John Hemming's dream of leading the Liberal Democrats has ended - for now.
The Birmingham MP announced he was pulling out of the contest to succeed Charles Kennedy after commissioning an opinion poll which found he lacked the support to win.
But Mr Hemming (Lib Dem Yardley) suggested he might try again once he had more experience as an MP.
He said: "Now is the end of this particular campaign."
The poll found a majority of party members approved of his campaign so far, believing it had helped ensure activists were given a choice in the leadership contest.
When Mr Kennedy resigned, after admitting his problems with alcohol, some Lib Dem MPs predicted his deputy, Sir Menzies Campbell, could be elected unopposed.
Mr Hemming's leadership bid was prompted partly by a desire to avoid a so-called coronation, and give party activists a say in a contested election.
Since then, other candidates including Lib Dem Home Affairs spokesman Mark Oaten, party President Simon Hughes and Treasure spokesman Chris Huhne, have also thrown their hat in the ring.
The contest is now wide open, after Sir Menzies performed badly in the eyes of many commentators when questioning the Prime Minister in the House of Commons on Wednesday.
Mr Hughes, who is on the left of the party and has a strong following among the membership, has become the favourite, according to bookmakers.
A survey commissioned by Mr Hemming from leading pollsters YouGov found that 64 per cent of party members think he was right to announce his plans to stand.
But it also revealed only 14 per cent believed he had the experience needed to run the party, and 58 per cent believed he should withdraw.
Mr Hemming said he took heart from the finding that 31 per cent of members believed he should continue to fight and eight per cent were planning to vote for him, but he had decided to pull out.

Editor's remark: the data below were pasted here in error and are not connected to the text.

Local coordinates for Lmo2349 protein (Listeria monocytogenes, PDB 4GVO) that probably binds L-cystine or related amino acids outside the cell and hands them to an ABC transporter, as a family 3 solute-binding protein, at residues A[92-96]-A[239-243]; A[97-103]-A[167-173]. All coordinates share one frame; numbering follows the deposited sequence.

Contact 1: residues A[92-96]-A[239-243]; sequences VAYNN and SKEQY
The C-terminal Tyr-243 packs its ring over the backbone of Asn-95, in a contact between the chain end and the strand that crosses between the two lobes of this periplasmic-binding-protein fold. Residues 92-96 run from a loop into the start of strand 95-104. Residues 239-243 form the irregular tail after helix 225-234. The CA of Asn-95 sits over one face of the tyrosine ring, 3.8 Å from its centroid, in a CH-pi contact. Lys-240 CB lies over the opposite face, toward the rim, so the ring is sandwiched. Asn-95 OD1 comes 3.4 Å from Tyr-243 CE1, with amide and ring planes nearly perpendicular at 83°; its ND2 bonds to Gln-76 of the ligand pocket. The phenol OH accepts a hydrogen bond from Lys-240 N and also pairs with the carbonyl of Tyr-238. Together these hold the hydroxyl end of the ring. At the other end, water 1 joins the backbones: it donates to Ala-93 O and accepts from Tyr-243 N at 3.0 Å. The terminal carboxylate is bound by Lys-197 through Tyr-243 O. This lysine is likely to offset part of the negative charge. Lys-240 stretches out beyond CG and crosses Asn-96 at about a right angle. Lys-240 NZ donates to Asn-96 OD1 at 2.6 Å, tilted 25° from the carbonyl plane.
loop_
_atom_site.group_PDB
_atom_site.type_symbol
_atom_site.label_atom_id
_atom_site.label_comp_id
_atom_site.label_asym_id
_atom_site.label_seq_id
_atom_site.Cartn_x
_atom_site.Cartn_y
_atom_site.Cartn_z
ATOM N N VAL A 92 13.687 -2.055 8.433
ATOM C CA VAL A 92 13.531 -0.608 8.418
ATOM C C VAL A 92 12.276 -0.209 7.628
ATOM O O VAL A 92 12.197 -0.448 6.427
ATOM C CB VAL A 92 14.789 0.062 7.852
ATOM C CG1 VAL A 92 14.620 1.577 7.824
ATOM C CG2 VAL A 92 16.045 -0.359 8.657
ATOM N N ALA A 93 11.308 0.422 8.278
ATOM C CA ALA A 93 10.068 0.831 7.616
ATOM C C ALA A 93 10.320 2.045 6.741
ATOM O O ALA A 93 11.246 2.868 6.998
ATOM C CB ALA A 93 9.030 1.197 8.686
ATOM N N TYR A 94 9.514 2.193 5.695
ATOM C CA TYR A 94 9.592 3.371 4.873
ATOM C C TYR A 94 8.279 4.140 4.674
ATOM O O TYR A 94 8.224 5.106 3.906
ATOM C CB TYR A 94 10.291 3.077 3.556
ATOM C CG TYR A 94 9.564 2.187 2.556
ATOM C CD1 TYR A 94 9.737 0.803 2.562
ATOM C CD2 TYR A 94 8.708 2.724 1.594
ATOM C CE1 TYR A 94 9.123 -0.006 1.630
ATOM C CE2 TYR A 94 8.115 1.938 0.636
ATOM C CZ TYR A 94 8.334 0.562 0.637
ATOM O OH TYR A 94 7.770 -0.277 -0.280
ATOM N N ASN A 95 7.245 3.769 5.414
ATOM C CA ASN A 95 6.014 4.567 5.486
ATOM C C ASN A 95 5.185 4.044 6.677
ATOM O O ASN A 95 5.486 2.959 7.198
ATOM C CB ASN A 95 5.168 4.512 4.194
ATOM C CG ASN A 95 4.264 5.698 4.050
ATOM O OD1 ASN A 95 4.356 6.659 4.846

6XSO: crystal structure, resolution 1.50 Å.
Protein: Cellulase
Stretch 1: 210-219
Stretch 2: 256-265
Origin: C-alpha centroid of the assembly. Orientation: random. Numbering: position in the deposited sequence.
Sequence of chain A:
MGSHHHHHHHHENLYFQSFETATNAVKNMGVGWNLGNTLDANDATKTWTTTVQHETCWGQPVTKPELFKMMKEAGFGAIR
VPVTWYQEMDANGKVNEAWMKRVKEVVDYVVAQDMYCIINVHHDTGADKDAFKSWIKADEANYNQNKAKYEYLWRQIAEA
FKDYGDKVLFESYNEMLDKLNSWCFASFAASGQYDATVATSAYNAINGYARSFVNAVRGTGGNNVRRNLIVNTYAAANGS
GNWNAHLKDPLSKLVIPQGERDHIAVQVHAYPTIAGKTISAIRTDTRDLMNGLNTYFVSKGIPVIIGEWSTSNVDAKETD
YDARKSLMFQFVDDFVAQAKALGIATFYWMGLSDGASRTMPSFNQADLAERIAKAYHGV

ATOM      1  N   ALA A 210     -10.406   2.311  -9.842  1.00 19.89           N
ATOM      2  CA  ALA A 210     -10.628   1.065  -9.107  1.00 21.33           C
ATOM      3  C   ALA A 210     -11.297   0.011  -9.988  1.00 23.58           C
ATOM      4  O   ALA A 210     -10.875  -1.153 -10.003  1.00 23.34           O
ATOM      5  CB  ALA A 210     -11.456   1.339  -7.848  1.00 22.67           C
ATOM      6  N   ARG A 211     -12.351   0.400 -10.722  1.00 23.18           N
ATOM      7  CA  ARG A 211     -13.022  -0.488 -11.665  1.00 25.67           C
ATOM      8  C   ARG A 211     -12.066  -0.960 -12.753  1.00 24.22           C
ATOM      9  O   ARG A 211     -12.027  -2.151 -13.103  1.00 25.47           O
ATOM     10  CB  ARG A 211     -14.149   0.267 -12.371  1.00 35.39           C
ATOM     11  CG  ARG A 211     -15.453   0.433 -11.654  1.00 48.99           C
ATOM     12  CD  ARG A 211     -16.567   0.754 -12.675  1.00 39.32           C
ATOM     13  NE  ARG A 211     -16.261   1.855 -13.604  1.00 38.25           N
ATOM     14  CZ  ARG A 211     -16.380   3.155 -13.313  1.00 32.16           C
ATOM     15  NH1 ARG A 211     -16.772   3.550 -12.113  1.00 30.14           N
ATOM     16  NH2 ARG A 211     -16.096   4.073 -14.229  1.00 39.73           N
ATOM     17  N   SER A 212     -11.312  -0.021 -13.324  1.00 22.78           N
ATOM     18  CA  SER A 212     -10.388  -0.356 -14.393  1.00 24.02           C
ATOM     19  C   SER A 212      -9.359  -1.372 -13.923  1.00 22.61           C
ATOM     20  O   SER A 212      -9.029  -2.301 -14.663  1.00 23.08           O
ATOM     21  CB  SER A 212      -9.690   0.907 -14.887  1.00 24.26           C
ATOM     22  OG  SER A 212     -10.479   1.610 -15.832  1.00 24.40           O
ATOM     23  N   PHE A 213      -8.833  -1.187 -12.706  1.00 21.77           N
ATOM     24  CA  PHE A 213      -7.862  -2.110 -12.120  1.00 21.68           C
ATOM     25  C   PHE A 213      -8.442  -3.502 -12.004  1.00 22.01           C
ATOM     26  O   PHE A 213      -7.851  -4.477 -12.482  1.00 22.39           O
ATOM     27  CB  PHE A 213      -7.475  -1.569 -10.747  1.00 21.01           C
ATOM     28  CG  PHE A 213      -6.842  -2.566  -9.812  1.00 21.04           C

He said: "This, therefore, shows that members back my decision to not further my candidature - this time."
Mr Huhne launched his bid for the Liberal Democrat leadership declaring it was "the year of the outsider".
Although 51-year-old Mr Huhne has only been in Parliament since the last election, he spent six years as a Euro MP and is one of the party's key thinkers.
He pointed to David Cameron's success in the Tory leadership election, and insisted he had the experience to lead the Lib Dems.
"That is two years more experience than the recently-elected leader of the Conservative Party," he said.
Sir Menzies stepped up his campaign, ruling out coalition talks with Labour or the Tories if he won the leadership of the Lib Dems.
Opponents have raised concerns about Sir Menzies' views on a pact because of his involvement with Paddy Ashdown's doomed "project" of a possible Lib-Lab coalition.
But he said he would not even consider a deal with either of the other parties.
On Thursday, Mr Hughes vowed to unite the party and bring greater success at the ballot box as he launched his bid for the leadership.
Earlier in the week, Mr Oaten said he wanted to make the Lib Dems a "truly modern 21st century party" by making their principles relevant to today's voters.
To stand, candidates must have the backing of at least seven MPs and backing from a range of local associations.
Mike Hancock, MP for Portsmouth South, is reported to have signed several nomination forms because he wants to ensure a "proper contest".